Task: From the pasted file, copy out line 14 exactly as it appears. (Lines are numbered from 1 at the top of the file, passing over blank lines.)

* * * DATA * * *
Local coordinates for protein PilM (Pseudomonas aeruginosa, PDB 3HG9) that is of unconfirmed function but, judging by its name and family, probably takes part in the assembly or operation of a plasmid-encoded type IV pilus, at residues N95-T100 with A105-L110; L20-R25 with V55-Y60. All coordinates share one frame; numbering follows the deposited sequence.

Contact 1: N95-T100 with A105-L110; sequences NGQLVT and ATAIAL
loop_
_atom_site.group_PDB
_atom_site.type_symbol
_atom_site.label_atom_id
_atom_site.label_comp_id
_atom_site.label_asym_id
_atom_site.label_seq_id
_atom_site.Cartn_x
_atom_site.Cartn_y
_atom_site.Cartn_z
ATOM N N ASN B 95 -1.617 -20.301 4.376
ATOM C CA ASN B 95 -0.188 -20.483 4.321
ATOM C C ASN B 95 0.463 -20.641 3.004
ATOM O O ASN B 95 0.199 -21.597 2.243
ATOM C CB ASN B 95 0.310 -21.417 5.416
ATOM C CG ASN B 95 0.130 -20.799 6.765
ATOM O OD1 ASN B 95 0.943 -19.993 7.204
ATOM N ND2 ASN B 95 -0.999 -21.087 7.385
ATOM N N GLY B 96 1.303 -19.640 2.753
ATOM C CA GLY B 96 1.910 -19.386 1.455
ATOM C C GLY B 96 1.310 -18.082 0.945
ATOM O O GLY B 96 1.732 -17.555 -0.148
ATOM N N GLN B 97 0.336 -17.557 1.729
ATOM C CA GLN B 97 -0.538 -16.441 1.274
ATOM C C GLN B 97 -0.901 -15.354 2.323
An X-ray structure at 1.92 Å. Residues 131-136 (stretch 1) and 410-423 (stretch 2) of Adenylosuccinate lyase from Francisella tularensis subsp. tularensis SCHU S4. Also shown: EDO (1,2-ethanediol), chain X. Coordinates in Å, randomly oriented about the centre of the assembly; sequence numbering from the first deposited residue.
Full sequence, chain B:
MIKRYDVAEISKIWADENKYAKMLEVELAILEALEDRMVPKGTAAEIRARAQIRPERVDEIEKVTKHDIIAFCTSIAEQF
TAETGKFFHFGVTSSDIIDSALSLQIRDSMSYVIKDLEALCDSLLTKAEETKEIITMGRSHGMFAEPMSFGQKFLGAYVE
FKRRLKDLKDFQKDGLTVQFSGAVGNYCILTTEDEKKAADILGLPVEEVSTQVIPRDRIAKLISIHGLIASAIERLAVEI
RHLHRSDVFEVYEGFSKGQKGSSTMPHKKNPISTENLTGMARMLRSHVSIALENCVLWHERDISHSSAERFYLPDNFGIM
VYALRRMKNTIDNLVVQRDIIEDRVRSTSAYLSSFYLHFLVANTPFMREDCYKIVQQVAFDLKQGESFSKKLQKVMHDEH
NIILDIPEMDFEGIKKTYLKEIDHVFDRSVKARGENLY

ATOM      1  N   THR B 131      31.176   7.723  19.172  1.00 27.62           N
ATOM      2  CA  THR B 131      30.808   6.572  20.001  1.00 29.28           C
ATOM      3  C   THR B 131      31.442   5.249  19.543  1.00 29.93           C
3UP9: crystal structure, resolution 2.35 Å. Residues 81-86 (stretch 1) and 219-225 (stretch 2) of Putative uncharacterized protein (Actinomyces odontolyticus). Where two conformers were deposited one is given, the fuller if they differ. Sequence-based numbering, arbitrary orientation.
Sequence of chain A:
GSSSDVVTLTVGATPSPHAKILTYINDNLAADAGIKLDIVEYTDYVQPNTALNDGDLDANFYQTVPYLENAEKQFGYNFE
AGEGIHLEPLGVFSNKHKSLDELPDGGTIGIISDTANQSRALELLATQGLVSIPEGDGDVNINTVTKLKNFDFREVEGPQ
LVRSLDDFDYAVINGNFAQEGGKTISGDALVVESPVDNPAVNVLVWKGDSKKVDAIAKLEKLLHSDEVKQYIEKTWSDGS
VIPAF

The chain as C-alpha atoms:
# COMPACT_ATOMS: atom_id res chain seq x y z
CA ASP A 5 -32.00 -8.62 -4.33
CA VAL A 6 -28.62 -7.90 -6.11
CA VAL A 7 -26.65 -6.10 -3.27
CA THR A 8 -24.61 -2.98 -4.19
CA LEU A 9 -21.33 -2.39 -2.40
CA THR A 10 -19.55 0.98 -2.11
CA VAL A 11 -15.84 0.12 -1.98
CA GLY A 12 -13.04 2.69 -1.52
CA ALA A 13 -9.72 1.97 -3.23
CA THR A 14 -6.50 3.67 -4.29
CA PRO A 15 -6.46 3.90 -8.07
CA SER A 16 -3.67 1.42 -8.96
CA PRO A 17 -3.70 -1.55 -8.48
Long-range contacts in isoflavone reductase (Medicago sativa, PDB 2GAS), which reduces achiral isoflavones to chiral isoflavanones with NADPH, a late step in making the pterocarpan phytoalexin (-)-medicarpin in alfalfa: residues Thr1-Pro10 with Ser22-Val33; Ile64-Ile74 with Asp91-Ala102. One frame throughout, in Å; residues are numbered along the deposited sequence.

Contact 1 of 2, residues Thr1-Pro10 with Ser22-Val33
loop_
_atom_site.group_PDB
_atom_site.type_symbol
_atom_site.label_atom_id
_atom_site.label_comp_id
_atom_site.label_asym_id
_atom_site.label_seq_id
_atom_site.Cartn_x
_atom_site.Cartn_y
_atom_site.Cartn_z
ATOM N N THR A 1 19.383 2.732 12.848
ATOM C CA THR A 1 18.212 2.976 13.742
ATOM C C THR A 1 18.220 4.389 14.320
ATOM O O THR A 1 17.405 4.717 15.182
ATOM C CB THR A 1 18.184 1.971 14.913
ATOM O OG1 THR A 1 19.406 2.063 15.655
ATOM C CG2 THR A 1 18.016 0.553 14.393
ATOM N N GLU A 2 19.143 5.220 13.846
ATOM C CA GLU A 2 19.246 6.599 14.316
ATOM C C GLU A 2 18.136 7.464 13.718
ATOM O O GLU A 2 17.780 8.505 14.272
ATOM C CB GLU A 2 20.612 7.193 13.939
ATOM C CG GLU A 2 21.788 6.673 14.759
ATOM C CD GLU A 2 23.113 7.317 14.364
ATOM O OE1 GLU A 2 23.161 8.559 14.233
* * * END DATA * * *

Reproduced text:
ATOM C CA ASN B 95 -0.188 -20.483 4.321